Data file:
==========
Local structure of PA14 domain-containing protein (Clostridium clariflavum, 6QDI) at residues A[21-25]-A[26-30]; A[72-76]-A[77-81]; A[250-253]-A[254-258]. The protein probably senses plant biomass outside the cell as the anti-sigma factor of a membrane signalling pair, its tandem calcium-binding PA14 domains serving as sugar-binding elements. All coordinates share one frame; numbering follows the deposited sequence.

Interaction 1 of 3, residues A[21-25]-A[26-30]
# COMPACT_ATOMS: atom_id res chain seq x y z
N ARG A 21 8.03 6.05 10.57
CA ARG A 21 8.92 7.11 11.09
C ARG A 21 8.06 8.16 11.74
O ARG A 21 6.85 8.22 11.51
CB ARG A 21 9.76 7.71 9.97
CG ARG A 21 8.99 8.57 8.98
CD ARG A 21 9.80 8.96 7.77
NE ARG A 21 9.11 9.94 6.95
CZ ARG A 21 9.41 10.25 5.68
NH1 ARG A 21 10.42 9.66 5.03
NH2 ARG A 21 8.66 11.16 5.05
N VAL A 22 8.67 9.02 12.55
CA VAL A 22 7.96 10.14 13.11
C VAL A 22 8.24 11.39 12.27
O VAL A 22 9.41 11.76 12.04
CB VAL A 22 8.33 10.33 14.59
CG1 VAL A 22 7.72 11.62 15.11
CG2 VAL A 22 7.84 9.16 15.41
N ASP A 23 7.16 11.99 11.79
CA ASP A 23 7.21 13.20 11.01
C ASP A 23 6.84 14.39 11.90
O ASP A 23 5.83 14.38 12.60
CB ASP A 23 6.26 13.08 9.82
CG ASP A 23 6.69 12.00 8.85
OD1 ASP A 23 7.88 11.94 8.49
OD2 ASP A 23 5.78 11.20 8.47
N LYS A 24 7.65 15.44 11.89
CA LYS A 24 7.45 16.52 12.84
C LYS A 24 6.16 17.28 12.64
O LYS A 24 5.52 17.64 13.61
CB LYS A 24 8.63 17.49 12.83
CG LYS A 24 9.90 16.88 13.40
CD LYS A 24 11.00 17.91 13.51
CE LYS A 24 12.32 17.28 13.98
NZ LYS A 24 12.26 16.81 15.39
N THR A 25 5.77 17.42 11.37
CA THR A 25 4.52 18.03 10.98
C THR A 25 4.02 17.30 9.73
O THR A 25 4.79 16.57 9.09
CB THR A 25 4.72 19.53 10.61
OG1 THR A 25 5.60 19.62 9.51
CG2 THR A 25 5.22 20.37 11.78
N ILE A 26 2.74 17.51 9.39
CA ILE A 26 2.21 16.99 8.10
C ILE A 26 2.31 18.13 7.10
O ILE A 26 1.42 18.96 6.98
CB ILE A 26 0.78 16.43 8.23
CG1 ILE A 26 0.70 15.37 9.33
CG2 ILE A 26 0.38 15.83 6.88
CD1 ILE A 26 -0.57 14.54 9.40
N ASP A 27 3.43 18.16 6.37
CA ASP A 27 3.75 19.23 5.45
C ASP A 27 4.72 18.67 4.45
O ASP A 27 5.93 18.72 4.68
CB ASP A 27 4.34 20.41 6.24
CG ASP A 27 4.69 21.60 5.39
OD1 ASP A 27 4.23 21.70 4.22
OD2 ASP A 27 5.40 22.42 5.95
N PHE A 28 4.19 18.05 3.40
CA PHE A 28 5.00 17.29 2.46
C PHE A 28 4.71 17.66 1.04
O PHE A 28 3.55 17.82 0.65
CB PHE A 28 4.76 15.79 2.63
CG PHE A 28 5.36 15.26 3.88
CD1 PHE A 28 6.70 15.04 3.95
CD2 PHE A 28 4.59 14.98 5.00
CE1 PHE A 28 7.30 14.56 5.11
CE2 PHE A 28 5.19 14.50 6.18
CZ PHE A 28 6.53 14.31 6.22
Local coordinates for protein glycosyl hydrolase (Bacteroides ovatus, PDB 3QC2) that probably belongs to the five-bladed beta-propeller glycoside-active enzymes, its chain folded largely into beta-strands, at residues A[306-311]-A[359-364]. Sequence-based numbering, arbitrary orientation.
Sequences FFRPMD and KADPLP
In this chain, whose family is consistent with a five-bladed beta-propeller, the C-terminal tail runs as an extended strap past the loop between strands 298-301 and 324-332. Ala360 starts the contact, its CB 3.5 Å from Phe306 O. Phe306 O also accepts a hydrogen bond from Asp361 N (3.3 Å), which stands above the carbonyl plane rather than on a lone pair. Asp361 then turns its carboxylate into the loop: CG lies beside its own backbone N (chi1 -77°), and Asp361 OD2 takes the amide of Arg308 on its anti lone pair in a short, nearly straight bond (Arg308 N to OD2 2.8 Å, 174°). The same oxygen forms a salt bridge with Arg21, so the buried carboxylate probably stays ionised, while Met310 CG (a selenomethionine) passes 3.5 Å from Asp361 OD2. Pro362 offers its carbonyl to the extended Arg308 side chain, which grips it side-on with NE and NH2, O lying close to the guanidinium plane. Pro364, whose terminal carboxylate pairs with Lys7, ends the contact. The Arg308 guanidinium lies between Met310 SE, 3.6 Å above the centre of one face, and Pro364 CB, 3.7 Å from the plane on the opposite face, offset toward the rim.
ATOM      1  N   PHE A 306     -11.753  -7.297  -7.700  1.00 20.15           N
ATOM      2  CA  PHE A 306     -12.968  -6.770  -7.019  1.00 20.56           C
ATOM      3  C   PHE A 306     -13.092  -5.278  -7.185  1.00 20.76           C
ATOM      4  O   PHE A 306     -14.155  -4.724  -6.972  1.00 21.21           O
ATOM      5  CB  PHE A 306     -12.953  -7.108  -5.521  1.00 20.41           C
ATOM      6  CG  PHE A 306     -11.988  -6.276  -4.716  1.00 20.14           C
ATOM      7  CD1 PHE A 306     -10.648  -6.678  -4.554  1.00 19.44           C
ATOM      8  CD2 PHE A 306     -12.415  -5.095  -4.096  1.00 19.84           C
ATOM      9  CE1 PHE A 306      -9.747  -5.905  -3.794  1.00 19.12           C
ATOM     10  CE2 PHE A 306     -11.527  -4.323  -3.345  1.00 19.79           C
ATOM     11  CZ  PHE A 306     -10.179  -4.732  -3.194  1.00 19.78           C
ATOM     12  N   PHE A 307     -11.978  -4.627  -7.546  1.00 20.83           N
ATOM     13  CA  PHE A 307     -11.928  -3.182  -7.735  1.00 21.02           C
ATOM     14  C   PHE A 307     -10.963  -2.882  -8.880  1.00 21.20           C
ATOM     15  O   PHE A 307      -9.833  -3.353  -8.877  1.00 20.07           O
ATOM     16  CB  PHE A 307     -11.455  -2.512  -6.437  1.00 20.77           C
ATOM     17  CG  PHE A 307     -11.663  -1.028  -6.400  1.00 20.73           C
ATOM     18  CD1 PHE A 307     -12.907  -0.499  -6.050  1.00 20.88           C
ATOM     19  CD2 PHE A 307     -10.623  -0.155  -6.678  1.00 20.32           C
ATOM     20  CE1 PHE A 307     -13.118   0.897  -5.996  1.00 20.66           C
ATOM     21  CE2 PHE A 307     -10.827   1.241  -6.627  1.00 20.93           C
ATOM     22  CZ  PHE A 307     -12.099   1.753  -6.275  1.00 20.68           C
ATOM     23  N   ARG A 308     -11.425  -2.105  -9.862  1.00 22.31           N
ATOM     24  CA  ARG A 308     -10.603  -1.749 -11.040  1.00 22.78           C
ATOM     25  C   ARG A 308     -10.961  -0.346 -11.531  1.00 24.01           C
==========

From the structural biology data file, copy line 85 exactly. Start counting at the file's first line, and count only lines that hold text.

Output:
ATOM     10  CE2 PHE A 306     -11.527  -4.323  -3.345  1.00 19.79           C